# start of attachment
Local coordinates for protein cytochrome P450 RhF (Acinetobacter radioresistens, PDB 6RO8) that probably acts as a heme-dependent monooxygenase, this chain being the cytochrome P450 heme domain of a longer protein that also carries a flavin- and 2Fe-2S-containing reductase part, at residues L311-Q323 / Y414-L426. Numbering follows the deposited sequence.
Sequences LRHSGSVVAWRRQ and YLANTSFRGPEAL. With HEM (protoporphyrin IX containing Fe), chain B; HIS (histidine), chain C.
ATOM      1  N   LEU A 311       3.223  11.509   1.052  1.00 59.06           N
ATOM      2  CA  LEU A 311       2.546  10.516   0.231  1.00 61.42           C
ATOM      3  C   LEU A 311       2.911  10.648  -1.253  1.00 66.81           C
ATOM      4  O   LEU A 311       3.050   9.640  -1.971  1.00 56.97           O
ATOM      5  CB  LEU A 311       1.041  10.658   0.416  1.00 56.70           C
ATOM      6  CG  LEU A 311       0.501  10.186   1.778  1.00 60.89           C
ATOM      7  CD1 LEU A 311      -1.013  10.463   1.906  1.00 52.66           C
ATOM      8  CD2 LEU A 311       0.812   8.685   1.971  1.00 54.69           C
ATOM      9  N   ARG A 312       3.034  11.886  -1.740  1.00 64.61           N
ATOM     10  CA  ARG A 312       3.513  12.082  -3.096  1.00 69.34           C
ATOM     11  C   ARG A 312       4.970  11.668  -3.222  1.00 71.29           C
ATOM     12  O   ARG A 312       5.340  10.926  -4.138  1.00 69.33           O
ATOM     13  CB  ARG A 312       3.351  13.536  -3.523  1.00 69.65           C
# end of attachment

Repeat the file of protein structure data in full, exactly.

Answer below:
Local coordinates for protein cytochrome P450 RhF (Acinetobacter radioresistens, PDB 6RO8) that probably acts as a heme-dependent monooxygenase, this chain being the cytochrome P450 heme domain of a longer protein that also carries a flavin- and 2Fe-2S-containing reductase part, at residues L311-Q323 / Y414-L426. Numbering follows the deposited sequence.
Sequences LRHSGSVVAWRRQ and YLANTSFRGPEAL. With HEM (protoporphyrin IX containing Fe), chain B; HIS (histidine), chain C.
ATOM      1  N   LEU A 311       3.223  11.509   1.052  1.00 59.06           N
ATOM      2  CA  LEU A 311       2.546  10.516   0.231  1.00 61.42           C
ATOM      3  C   LEU A 311       2.911  10.648  -1.253  1.00 66.81           C
ATOM      4  O   LEU A 311       3.050   9.640  -1.971  1.00 56.97           O
ATOM      5  CB  LEU A 311       1.041  10.658   0.416  1.00 56.70           C
ATOM      6  CG  LEU A 311       0.501  10.186   1.778  1.00 60.89           C
ATOM      7  CD1 LEU A 311      -1.013  10.463   1.906  1.00 52.66           C
ATOM      8  CD2 LEU A 311       0.812   8.685   1.971  1.00 54.69           C
ATOM      9  N   ARG A 312       3.034  11.886  -1.740  1.00 64.61           N
ATOM     10  CA  ARG A 312       3.513  12.082  -3.096  1.00 69.34           C
ATOM     11  C   ARG A 312       4.970  11.668  -3.222  1.00 71.29           C
ATOM     12  O   ARG A 312       5.340  10.926  -4.138  1.00 69.33           O
ATOM     13  CB  ARG A 312       3.351  13.536  -3.523  1.00 69.65           C